In 2016, Gillette filed an amended complaint adding Mr. Cekala as an additional defendant.  According to Gillette’s amended complaint, Mr. Cekala had access to privileged communications and information relating to Gillette’s patents and technologies and developed “detailed knowledge” about Gillette’s patents and related licensing agreements.  ShaveLogic allegedly hired Mr. Cekala to provide freedom to operate opinions regarding Gillette patents—including patents whose prosecution he allegedly oversaw—and to identify potential voids in Gillette’s patent portfolios.

GilletteThe amended complaint further alleged that ShaveLogic competes with Gillette in the market for wet shaving products and that Mr. Cekala’s knowledge of Gillette’s intellectual property portfolio and patent strategy gives ShaveLogic a “competitive edge in the market.”  Mr. Cekala’s work for ShaveLogic, according to the amended complaint, is substantially related to the legal services he performed while working as counsel for Gillette. The amended complaint alleged Mr. Cekala breached his ethical and fiduciary duties to Gillette, as its former counsel, and that all of the defendants conspired to cause Mr. Cekala to breach his fiduciary duty to Gillette.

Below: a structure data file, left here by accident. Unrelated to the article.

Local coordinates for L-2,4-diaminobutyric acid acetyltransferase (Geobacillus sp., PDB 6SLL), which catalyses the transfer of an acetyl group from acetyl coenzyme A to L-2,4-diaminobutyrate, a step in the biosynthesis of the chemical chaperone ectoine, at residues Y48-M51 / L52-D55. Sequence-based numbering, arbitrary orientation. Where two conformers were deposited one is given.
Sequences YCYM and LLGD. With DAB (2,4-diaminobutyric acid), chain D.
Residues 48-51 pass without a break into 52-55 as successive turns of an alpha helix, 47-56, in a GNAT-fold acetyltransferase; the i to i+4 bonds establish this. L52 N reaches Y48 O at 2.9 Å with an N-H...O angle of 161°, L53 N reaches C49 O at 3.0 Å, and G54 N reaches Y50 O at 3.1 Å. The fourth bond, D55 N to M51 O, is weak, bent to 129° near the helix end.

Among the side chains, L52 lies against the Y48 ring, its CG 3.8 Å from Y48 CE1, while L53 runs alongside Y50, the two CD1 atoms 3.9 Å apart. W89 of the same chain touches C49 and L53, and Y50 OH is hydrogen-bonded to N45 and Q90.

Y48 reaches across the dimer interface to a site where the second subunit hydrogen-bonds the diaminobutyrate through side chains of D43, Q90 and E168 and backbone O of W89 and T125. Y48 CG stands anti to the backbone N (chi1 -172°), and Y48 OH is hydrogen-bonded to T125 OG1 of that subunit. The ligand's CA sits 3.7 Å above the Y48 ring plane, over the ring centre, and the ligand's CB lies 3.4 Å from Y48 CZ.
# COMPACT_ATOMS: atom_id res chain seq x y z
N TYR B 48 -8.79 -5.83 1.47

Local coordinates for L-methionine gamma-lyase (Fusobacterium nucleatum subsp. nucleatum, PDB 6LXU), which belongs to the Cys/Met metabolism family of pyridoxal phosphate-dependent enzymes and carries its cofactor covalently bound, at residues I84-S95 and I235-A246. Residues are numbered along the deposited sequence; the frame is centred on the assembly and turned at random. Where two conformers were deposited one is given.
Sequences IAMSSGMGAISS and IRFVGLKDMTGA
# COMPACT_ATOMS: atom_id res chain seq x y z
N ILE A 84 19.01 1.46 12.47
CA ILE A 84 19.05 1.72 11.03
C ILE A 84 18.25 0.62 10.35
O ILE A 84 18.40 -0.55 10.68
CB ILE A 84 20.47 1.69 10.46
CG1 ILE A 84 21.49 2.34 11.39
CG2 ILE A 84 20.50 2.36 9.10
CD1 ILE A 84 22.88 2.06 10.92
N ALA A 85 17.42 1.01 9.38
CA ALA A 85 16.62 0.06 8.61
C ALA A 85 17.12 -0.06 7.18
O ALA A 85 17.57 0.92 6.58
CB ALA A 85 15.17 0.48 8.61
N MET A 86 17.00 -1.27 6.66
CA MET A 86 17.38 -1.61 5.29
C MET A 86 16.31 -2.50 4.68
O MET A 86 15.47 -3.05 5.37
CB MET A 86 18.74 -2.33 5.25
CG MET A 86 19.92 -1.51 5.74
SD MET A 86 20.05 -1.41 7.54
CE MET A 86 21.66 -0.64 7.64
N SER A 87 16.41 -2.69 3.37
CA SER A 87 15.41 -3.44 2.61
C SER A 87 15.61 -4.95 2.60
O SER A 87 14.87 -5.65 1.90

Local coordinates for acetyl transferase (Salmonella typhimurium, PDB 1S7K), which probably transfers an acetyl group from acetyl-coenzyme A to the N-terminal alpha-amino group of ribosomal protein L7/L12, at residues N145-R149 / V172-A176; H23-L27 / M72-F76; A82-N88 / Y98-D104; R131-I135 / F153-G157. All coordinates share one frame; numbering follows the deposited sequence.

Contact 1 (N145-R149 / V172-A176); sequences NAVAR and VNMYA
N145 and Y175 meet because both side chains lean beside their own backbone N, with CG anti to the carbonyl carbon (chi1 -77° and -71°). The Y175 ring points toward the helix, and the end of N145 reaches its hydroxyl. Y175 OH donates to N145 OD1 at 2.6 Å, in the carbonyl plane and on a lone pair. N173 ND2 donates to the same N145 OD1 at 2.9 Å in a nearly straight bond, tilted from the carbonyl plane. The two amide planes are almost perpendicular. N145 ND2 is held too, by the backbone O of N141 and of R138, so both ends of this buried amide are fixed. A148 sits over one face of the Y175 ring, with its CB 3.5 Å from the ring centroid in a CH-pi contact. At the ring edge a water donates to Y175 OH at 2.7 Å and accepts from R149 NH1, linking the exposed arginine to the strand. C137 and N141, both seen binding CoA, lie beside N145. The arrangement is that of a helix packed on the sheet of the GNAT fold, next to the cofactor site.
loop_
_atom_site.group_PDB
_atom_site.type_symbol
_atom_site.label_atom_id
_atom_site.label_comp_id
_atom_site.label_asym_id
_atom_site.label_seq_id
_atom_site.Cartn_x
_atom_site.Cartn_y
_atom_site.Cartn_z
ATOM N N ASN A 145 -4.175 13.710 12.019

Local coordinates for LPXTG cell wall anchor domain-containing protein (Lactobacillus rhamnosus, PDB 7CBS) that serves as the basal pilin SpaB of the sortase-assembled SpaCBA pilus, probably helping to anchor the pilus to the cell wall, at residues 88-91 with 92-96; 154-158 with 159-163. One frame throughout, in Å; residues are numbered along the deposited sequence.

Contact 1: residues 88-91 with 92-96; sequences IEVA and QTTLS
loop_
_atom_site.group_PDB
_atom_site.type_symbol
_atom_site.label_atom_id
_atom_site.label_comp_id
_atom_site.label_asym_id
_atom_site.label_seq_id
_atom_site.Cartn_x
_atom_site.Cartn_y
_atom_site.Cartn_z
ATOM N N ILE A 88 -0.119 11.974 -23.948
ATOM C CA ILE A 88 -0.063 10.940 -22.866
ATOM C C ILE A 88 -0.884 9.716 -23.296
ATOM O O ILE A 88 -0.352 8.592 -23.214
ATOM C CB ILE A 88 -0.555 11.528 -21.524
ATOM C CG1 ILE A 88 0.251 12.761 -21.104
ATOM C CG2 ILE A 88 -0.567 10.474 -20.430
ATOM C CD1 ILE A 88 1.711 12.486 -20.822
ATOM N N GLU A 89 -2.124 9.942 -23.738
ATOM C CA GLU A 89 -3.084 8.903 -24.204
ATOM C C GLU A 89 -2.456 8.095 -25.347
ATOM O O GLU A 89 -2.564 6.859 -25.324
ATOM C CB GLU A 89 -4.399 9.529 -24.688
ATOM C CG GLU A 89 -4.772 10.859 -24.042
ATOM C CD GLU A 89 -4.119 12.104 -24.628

Procedural History

Gillette moved for a preliminary injunction to prevent Mr. Cekala, from providing any legal advice regarding Gillette’s patents, not only with respect to patent validity but also on infringement and scope of Gillette’s patents. Although Cekala’s non-compete agreement with Gillette had long expired, Gillette contended that Cekala’s legal advice inevitably disclosed Gillette’s trade secrets to its competitor given his experience with the company.